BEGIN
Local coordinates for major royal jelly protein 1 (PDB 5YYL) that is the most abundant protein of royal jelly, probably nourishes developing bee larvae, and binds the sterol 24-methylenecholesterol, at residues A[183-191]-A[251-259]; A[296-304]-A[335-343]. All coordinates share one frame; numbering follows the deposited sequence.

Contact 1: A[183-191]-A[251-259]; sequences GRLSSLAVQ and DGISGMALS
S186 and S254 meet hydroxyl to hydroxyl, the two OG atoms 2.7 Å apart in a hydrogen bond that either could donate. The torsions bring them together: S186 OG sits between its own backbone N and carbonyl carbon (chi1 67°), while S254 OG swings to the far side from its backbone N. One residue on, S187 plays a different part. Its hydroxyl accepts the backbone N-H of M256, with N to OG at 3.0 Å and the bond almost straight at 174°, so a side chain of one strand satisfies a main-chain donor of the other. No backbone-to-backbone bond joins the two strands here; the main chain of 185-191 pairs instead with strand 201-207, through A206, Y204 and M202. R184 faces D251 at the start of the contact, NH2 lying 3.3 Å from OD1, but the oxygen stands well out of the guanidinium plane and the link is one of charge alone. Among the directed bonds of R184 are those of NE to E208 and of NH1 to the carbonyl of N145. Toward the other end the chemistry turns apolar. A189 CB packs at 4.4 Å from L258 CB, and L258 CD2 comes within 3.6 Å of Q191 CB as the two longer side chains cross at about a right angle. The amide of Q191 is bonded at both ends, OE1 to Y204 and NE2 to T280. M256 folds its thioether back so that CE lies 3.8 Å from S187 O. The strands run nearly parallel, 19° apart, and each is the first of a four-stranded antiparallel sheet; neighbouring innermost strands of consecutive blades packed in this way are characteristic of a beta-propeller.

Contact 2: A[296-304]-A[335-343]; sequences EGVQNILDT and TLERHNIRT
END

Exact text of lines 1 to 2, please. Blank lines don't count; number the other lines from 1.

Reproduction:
Local coordinates for major royal jelly protein 1 (PDB 5YYL) that is the most abundant protein of royal jelly, probably nourishes developing bee larvae, and binds the sterol 24-methylenecholesterol, at residues A[183-191]-A[251-259]; A[296-304]-A[335-343]. All coordinates share one frame; numbering follows the deposited sequence.

Contact 1: A[183-191]-A[251-259]; sequences GRLSSLAVQ and DGISGMALS